Equity release could make up for pathetic pensions

27 August 2008 / by Rebecca Sargent
• If used wisely, equity release schemes could be the key to a fruitful retirement

• Fairinvestment.co.uk offers tips and advice on equity release and avoiding potential pitfalls

As the UK elderly live longer, disappointing pensions are becoming a real issue, which could explain a recent surge in the number of equity release schemes taken out.

Until recently, property had experienced a boom, meaning that many homeowners of pension age are rich in property but have no actual cash to spend. This is where equity release comes in, allowing home owners to take out a loan against a property in order to fund retirement.

There are two main types of equity release scheme available today. The most popular is the equity release lifetime mortgage that allows a homeowner to take out a loan secured against the property. The lifetime mortgage is popular because it means you continue to own your home and you can repay the loan with the proceeds of the sale of your home after death, or if you move out into somewhere like a care home.

When it comes to choosing, there are two types of lifetime mortgages to consider, including an interest only mortgage where you get the loan as a lump sum and pay interest on the loan each month at a fixed or variable rate. Secondly, there is the more popular deferred interest mortgage, where rather than making repayments, interest is rolled up during the mortgage with both capital and accrued interest being repaid when your home is sold.

With both types of scheme, you can choose how to spend the newly acquired capital, for example, buying a new car, carrying out home improvements, going on holiday or supplementing your income. A home income plan, for example, will use the mortgage capital to buy an annuity, which consequently gives you a regular income that is normally fixed for life. Again, you can choose whether to make interest payments or have these deferred.

The other (less popular) type of equity release scheme is a home reversion plan which means you sell part or your entire home to a reversion company or individual. However, this would mean that you no longer own your home but can continue to live there as a tenant of the reversion company or individual. The home is then sold under the same circumstances as a life time mortgage.

According to SHIP (Safe home income plans), the body that represents more than 90 per cent of the UK's equity release business, the sector saw a 14 per cent increase in volumes for the first quarter of 2008.

Sharon Bratley, chartered financial planner at Fairinvestment.co.uk, said: "The increased interest in equity release is hardly surprising given the current financial climate. Pensioners are finding it tough and releasing equity from property may be the only way to survive through retirement for some.

"However, an equity release scheme should not be taken out lightly," she warned, "Remember, this is your home you are dealing with and you should seek extensive advice before taking out any kind of loan on your home.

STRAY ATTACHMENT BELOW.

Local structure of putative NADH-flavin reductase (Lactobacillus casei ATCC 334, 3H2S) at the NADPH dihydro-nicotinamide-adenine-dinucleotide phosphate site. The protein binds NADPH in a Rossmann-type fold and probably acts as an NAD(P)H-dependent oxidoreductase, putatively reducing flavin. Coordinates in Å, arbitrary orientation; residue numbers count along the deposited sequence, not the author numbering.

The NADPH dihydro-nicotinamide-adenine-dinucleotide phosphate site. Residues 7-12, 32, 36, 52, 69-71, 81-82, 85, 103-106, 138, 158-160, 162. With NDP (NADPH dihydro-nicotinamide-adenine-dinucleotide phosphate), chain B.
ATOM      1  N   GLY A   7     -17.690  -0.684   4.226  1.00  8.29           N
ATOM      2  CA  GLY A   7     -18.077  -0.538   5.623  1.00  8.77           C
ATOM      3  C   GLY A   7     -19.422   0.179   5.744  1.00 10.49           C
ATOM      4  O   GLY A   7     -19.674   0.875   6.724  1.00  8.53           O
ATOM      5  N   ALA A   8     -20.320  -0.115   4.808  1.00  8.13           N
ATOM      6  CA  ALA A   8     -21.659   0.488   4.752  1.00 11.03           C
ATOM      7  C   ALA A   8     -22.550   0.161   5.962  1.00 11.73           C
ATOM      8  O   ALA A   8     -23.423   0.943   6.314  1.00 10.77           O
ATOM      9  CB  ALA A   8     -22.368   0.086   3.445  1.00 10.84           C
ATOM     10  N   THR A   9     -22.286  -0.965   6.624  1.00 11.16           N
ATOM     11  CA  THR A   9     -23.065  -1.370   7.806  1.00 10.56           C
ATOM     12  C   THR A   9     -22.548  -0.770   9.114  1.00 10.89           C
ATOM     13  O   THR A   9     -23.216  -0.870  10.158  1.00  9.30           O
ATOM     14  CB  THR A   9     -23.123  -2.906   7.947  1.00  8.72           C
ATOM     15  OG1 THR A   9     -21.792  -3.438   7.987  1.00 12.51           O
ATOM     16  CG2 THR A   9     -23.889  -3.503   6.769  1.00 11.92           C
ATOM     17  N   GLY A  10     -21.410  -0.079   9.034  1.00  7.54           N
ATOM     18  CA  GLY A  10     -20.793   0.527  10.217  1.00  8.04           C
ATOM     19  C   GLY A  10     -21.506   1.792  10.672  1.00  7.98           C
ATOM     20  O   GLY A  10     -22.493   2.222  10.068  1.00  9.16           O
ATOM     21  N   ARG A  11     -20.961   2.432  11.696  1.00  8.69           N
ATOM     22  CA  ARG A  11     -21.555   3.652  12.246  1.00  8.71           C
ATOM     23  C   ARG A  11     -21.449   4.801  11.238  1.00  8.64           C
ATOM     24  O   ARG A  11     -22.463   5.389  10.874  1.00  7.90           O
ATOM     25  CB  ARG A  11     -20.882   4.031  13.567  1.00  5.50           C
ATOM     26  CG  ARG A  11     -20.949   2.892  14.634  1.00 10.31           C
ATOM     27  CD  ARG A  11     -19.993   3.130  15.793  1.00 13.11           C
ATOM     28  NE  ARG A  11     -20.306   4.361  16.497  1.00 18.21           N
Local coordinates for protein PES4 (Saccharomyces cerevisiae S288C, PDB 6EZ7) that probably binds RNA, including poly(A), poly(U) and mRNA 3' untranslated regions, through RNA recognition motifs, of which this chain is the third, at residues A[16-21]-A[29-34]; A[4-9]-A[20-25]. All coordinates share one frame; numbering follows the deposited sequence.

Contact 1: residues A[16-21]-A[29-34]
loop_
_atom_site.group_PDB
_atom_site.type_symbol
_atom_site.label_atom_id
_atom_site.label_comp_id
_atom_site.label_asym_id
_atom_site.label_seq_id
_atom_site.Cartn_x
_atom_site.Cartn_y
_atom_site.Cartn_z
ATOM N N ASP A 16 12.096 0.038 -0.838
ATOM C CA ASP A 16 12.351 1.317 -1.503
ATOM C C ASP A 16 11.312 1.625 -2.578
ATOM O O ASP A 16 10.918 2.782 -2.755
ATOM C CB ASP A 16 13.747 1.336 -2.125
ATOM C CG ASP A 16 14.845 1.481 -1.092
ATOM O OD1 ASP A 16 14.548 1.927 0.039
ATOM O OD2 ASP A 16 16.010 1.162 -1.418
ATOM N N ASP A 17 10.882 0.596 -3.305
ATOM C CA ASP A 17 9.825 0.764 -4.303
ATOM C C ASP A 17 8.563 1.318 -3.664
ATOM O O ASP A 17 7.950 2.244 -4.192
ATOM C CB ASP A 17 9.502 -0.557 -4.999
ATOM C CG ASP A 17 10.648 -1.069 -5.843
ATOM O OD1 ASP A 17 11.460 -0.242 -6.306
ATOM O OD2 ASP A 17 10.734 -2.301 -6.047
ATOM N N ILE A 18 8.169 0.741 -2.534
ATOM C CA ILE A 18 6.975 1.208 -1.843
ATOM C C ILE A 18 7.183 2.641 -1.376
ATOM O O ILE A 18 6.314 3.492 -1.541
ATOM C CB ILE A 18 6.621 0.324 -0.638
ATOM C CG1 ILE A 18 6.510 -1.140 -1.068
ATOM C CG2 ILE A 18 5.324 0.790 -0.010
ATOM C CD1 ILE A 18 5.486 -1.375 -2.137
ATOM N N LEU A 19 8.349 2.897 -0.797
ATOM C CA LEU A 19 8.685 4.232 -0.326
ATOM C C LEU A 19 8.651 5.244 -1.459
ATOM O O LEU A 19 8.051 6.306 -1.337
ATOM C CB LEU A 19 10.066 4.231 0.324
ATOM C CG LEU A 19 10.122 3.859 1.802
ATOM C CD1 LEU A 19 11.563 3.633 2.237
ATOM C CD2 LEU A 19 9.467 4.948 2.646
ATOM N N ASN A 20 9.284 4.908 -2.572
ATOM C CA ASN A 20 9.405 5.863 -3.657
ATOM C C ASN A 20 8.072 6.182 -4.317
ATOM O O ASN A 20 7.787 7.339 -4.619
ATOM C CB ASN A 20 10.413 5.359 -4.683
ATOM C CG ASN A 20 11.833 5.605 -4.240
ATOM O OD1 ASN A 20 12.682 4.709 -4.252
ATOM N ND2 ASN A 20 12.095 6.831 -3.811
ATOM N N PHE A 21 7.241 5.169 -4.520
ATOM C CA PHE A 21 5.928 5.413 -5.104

"Equity release is now regulated by the Financial Services Authority (FSA) so is a much safer game than it has been."

Because equity release schemes are normally only available to those over 55, they could offer the perfect way to fill the gap between a low pension annuity and a previous salary.

However, there are a few equity release drawbacks and questions to ask before taking out a loan on your home and largest asset, including:

• Will your loved ones mind if they do not have your house after death? Conditions of most equity release schemes are such that your house must be sold in order to repay the loan

• Is it worth it? Interest rates can be high and cost more than you thought so it is worth looking into other cash raising avenues that may cost less in the long run. If you are looking at lifetime mortgage plans, it is also worth thinking about whether you would rather pay interest monthly or have the interest rolled up and added to the amount owed on the sale of the property

• What happens if you want to sell or move? Again schemes vary but make sure you check before taking one out that your policy can be transferred to another property if you think you will want to move at some point in the future. With a home reversion plan, you are selling part or all of your house and so the proceeds, if any, on sale may not be sufficient to purchase another property.

• How can you make sure you get the best equity release scheme? Look for policies that carry the SHIP logo which promotes safe equity release schemes. Those that have this symbol offer guarantees, including the right to live in your property for life, the freedom to move to another property without penalties, and that you will never owe more than the value of your home.

• Could it affect your income tax position and entitlement to state benefits? It is worth looking into this as an equity release scheme could affect you if you claim means tested benefits. Having newly acquired capital could affect your entitlement.

Fairinvestment.co.uk's equity release service is keen to promote Safe Home Income Plans (SHIP).

Mrs Bratley added, "Some of these questions can easily be overlooked and if they are, equity release could end in tears. I cannot affirm enough the importance of getting independent advice when it comes to equity release schemes."

Fairinvestment.co.uk offers equity release advice from regulated advisors, as well as a comparison and quotes service allowing you to compare interest rates and payment types against each other.